In a Heartbeat, Everything Changed

I lie on my bed and sigh in boredom. I look over at the silver analog clock and its 7:49. Still no call. 8 o’clock. Nothing. 8:30. Still not here. My heart beats fast in my chest and I walk down the hall to the room that holds my grandma. Her face is heavy with worry. My eyes flick left and right looking for a sign of what happened.

“Your mother called”

“What did she say” I snap

“Something happened with your father.”

“What do you mean ‘something’” i yell

My heart beats faster than before and I sink to the ground. My stomach drops and brings my body along with it. I’m on the ground and I wrap my arms around my knees. My grandmother kneels down and embraces me in her arms and I sob into her chest.

The only thing that could possibly help me was sleep. Dreams to escape this reality where my father is sick. Where my world has halted to a stop.  I wrap the warm knit blanket over myself and I curl into a ball on his pillow. It’s flat and worn. He has had it since college and refuses to buy a new one. He was always so stubborn. Finally, with questions circling my head l I gave into the exhaustion and fall asleep.

I wake with a start to my realization it’s Tuesday and I begin my daily routine. I forget for a moment that my father is sitting a hospital somewhere, not well. Just that fact carries me back to his pillow and I cry until I fall asleep again.

I sleep through the day because I can’t stand the feeling of waiting. I hate waiting for dinner to be ready let alone waiting to see my father after I found out he had a minor heart attack. The only way I can make it through the day is to sleep, stare up at the ceiling and count the stick-on stars that I have had since the day I moved here. My day is on replay. Sleep, cry, and count the stars. Sleep, cry, read, count stars, etc. etc. etc.… It feels like my life is on an endless loop.

My grandmother wakes me up the next morning and makes me breakfast and for the first time in days I am solely aware of taking care of myself. My mind wanders down the rabbit hole of best and worst scenarios. Like WebMD in my head. Every avenue leads to fatality. The thought scares me. I attempt to push the negative thoughts from my mind, but fail. They linger there and grow additions of doubt, worry, sadness, anger. By now I have lost my appetite and thank my grandmother and sulk back up the stairs. I flop back on my bed and close my eyes. I open them again as I go over the exact words of my mother yesterday when she called to give me an update on my father’s status.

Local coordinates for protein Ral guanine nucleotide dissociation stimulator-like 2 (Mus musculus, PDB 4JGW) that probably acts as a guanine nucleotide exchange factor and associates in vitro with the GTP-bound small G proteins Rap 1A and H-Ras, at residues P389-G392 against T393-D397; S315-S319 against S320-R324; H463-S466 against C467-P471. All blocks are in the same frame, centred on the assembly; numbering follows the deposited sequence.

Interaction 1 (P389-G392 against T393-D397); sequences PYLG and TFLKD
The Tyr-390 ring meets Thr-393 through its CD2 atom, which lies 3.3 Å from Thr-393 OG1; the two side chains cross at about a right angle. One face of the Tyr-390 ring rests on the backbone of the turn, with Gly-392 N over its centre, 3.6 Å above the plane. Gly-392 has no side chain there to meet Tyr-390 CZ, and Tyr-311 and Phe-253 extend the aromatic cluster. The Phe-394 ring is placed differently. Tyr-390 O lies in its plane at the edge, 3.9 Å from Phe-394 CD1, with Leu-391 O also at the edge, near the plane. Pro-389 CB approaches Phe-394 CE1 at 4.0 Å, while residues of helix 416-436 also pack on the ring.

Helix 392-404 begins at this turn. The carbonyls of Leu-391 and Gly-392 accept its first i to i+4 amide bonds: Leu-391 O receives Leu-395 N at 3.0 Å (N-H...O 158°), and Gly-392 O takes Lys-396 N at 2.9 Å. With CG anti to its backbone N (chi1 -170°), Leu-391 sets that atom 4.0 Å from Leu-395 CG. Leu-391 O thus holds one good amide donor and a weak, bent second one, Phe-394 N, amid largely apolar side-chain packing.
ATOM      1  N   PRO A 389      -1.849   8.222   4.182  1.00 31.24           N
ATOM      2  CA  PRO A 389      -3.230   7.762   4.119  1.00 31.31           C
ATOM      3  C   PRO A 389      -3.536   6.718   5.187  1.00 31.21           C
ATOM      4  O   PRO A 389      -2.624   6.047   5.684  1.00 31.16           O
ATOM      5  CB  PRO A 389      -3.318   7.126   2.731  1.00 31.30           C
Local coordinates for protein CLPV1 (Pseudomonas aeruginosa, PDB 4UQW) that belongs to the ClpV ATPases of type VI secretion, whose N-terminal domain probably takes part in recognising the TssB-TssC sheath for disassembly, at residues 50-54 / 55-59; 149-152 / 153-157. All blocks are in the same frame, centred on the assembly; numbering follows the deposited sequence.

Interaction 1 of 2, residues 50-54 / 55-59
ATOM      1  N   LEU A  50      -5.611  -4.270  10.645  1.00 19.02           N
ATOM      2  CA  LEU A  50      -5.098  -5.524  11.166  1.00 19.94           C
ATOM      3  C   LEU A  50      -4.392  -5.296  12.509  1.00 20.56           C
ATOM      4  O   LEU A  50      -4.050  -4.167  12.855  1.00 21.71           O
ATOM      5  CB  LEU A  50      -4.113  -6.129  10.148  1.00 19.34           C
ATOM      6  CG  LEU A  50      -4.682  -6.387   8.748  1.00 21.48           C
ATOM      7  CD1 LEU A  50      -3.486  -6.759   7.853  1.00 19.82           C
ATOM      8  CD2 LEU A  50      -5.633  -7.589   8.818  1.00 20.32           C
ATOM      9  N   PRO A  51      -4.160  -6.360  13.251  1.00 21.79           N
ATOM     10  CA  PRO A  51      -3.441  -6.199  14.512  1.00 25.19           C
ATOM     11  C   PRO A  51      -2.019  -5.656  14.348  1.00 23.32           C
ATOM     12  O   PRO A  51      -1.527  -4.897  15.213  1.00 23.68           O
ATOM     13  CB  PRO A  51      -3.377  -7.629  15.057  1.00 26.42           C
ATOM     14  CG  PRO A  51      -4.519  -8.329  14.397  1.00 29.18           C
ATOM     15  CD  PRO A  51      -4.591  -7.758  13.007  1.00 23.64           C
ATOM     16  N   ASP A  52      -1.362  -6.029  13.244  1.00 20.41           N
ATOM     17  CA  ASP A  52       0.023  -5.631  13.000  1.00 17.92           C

The surgery went well.

He’s in recovery.

He’s fine.


        I call my mother and ask her for all the specifics and she begins the retelling of the past two days. He went to the doctor because his arm hurt. the doctor said it was bad. They called the hospital. they got in the ambulance. Went to the hospital, had surgery, is in recovery. The end. That’s it. That’s all it took. His arm hurting. But no matter what they say about how there is no way I could’ve have noticed. It was so small the doctor barely saw it. But still how could my father have a heart attack and I didn’t notice? How does a healthy man get a heart attack without his wife or child knowing? The thought circle my mind as I question my observations and wonder if I could have prevented it. But most of all. i wonder how.

        It felt like no one spoke for the next day when we weren’t allowed to see him. I was forced to go to school but it was meaningless, as I didn’t absorb any information. I counted the minutes until I could leave and it would be closer to tomorrow and I could finally get answers to all my questions.

        I had never been to a hospital before. My mom considered it a blessing. I guess she was right. In all 11 years of my life I had never experienced a situation so bad I had to be brought to a hospital. But I also never knew the sadness and anger and pure depression that place brought with it. The thought that this is a place where people go when something was wrong. So wrong they couldn’t deal with it on their own. That meant that something was wrong with my father.

        I walk into the room and I see him laying with his back to me, sleeping. The nurse stops me at the door and pumped Purell into my palm. I knead my hands half in nervousness and half to spread the sanitizer. He hears the door creak and he rolls over and pulls his mouth into a half-asleep smile. I choke out a laugh as tears run down my face in relief. I finally feel okay.

        My head was on his large chest but the rest of me was curled into a ball next to him. The scratchy hospital blankets are itchy and uncomfortable against my skin but the rhythmic rise and fall of his chest and the strong, loud thumping of his chest distracts me.

        After three days of worry and pain and sadness and anger, I felt happiness and relief. I finally felt like myself again because I finally knew he was gonna be okay.


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